Hepatitis B is a highly contagious illness that can cause irreperable liver damage if not diagnosed in time. The risk of reinfection is high, so it is important to know what you are looking for, what the symptoms are and what the cure is once it's been caught.
The causes of hepatitis B
What is hepatitis B? Hepatitis B (hep B) is a blood borne virus that causes inflammation and infection of the liver. The virus is carried in bodily fluids such as blood, semen and mucus. Causes of hepatitis Having unprotected sexual intercourse with a sufferer can cause the rapid spread of the illnesss. Working in a job with close contact to bodily fluids can heighten a person's risk of contracting the illness.
The symptoms of hep B
Unfortunately, hepatitis B can be totally symptomless meaning that people can be unaware that they are infected and go on to infect other people. Diagnosis is simple, a simple hepatitis test is done on a blood sample. Symptoms, if they are present, are often likened to flu-like symptoms, nausea, weight loss, stomach pain and jaundice. In the later chronic phase of the disease, the liver can fail, turn cancerous or get cirrhosis.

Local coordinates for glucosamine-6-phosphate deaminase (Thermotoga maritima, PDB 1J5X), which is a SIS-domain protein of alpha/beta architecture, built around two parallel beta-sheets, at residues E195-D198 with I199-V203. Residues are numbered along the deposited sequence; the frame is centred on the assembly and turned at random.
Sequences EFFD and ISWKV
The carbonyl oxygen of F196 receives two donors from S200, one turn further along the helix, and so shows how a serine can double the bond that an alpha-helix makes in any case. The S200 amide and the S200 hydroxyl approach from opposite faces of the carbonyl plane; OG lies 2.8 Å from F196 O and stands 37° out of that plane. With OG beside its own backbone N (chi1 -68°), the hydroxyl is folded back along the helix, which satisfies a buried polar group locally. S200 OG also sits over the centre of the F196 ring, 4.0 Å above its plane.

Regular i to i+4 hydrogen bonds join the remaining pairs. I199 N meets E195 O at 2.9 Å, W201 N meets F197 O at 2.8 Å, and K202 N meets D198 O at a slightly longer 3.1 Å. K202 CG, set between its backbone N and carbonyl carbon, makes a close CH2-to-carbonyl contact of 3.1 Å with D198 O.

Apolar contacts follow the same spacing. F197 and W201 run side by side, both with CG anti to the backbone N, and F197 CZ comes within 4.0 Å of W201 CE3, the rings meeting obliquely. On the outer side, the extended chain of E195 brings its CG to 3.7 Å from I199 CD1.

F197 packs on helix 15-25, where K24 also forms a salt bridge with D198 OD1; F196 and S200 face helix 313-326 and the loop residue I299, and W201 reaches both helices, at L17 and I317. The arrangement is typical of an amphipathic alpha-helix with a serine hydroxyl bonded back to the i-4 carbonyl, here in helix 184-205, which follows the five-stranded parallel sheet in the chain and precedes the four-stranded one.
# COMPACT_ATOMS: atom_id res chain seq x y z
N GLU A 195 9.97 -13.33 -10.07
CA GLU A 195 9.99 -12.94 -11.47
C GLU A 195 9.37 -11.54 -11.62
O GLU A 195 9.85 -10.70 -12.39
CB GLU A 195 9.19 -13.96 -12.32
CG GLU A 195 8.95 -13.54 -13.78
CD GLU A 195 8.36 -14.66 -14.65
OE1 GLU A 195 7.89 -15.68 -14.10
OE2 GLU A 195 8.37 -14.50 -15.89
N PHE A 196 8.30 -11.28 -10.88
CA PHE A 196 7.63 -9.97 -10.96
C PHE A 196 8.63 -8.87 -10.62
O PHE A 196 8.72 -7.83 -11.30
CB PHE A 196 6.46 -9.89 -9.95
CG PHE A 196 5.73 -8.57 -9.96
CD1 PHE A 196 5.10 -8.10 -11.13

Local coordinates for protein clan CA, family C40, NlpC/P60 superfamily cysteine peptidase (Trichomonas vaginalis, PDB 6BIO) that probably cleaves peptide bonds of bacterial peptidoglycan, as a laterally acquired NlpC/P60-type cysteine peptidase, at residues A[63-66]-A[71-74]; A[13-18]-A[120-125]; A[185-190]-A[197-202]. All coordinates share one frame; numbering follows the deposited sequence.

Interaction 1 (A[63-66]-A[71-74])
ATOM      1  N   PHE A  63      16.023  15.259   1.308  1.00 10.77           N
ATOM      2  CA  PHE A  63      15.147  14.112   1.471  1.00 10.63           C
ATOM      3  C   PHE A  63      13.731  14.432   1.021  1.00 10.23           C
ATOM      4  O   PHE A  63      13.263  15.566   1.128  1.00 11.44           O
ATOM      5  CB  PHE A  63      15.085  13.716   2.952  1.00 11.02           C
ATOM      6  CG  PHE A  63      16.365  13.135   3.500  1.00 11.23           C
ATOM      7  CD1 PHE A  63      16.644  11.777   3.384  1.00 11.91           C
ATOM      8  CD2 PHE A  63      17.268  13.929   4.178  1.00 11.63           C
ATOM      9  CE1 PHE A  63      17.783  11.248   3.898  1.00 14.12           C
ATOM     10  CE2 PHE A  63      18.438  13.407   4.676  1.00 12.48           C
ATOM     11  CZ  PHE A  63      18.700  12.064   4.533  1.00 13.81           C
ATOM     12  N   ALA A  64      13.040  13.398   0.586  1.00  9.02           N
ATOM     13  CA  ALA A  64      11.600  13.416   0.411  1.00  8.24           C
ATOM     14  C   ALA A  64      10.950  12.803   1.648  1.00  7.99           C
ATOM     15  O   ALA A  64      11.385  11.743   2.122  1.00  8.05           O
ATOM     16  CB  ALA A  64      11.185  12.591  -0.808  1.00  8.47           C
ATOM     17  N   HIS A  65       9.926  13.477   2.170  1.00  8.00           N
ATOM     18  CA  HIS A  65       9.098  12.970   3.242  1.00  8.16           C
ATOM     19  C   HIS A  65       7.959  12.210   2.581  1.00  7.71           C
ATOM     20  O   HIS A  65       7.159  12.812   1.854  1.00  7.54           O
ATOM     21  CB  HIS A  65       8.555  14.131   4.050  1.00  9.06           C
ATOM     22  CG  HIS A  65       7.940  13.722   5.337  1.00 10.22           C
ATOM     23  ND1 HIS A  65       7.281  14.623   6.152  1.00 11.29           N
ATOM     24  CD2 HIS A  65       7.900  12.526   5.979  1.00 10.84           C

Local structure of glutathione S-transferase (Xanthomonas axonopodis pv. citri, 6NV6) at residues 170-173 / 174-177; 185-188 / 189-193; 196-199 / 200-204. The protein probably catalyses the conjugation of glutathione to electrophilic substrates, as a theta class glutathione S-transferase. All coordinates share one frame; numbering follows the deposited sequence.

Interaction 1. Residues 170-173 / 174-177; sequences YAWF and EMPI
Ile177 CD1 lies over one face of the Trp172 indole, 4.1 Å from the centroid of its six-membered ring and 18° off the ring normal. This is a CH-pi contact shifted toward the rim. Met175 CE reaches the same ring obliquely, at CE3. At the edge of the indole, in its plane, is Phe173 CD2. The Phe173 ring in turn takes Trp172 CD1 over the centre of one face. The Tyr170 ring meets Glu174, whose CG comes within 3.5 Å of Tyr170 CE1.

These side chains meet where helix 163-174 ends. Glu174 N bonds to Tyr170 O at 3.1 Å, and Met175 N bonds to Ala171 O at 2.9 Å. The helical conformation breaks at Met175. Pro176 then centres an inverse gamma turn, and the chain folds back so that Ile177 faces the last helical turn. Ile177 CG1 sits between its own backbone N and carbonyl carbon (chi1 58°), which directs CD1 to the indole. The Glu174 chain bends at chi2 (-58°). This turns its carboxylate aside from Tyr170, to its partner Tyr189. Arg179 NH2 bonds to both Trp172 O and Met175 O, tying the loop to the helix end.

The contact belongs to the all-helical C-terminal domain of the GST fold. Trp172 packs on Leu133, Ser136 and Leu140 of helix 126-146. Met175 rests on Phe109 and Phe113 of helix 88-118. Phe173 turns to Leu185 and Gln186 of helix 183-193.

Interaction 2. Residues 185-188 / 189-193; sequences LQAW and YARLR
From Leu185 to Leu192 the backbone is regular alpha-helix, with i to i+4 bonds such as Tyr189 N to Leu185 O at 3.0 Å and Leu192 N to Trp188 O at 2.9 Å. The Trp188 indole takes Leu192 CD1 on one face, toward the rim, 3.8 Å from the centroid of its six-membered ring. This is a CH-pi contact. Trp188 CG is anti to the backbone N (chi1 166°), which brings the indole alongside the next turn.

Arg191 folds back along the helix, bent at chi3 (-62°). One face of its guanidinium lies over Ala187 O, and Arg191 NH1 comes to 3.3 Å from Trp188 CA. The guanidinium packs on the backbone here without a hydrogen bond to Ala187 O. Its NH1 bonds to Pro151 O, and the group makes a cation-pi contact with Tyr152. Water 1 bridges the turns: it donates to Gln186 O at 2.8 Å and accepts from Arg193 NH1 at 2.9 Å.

The treatment of hepatitis B
What is the treatment for acute hepatitis B? When a person is suffering from acute hep B, they do not require treatment other than to maintain a healthy diet and exercise regime. For these people, the illness often deals with itself and the sufferer will be left with no lasting effects. What happens with chronic hep B? The chronic version lasts longer than six months. The younger an individual is, the more likely they will suffer from chronic hepatitis B. It is a huge problem for newborns in developing countries. There is treatment that can be given to help with the fight against the hepatitis virus. Interferon Interferon is given in an injection form and works by preventing the hep B virus from multiplying inside the liver. The side effects are severe and it is not recommended for long-term use. Antiviral medications Antiviral medications work in the same way that interferon does,that is by preventing and slowing the multiplication of the hep B virus in the liver. It is very important to finish the course as the virus may become treatment-resistant otherwise. Surgery For some people, the liver is too damaged to be able to repair itself, and an operation to do a liver transplant is necessary. Many of the problems that are encountered with hep B could be prevented by getting a hepatitis vaccine if working or living in a high risk area and by practising safe sex.